Scientists Have Been Blind To This For Years: A Lichen Is Much More Than We ThoughtMatthew Russell
You think you know everything there is about a lichen.
Until the day you find yeast.
That day came in February for M. Catherine Aime and her team of botanists at Purdue University, and it changed their world. According to Futurity, for a century and a half, lichens were thought to be a symbiotic pair of alga or cyanobacteria and fungus. But the two-party theory was turned on its ear when another species was discovered.
Along with algae and fungus, a strain of basidiomycete yeast is, and has always been, a member of this musky ménage à trois.
“This discovery overturns our longstanding assumptions about the best-studied symbiotic relationship on the planet,” Aime told Purdue. “These yeasts comprise a whole lineage that no one knew existed, and yet they are in a variety of lichens on every continent as a third symbiotic partner. This is an excellent example of how things can be hidden right under our eyes and why it is crucial that we keep studying the microbial world.”
The discovery was published in Science, where it was noted that researchers have never been successful in reproducing lichens in a lab.
It’s always taken field research to accurately document the life of lichen. And it was through the study of lichens that the idea of symbiotic organisms was first proposed to the scientific community. Theories offered by Swiss botanist Simon Schwendener and British Alfred William Bennett both describe the relationship, but Bennett was the first to use the word, later validated by his German colleague Heinrich Anton de Bary in the work, “Die Erscheinung der Symbiose,” in 1879.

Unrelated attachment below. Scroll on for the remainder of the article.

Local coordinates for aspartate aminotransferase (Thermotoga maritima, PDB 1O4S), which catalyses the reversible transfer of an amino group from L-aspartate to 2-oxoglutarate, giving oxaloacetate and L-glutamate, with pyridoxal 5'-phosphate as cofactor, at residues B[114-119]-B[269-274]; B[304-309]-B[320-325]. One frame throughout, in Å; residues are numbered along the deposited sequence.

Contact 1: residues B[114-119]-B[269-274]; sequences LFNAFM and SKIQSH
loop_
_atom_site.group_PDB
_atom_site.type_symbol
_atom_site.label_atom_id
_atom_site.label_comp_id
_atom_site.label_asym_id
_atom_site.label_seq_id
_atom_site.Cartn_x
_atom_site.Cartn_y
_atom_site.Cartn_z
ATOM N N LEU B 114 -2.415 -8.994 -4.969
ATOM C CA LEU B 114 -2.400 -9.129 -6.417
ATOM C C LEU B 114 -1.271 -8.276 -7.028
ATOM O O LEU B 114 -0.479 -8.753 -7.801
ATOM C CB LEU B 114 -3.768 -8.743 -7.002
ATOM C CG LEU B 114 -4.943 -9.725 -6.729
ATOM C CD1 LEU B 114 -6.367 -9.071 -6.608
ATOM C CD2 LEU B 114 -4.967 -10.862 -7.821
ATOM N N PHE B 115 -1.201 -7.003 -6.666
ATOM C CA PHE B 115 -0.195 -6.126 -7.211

One of the wonders of lichen are their hardiness. Able to thrive in nearly any climate, it is the combined work of the lichen’s “residents” that keep the organism alive. But as they seemingly come from the same genetic background, scientists have long been stumped as to why one would be red and one would be yellow, for instance. Or, in the case of Bryoria tortuosa and B. fremontii, why one produces poisonous acid and the other does not.
The answer, of course, is the yeast, but even scientists had a hard time reconciling with this new fact.
“It took a long time to convince myself that I wasn’t dealing with a contamination,” said Toby Spribille, a postdoctoral researcher at the University of Montanan and an author of the lichen study. “There is a long, venerable history of scientists and natural historians who have peered at lichens through microscopes since the 1800s. The yeasts were always there, and somehow we got to crack it open. It gives me goosebumps.”
According to Purdue, the study was funded by an incubation grant from University of Montana, the Austrian Science Fund, the National Science Foundation, the National Aeronautics and Space Administration Astrobiology Institute, and a grant from Stiftelsen Oscar och Lili Lammes minne.
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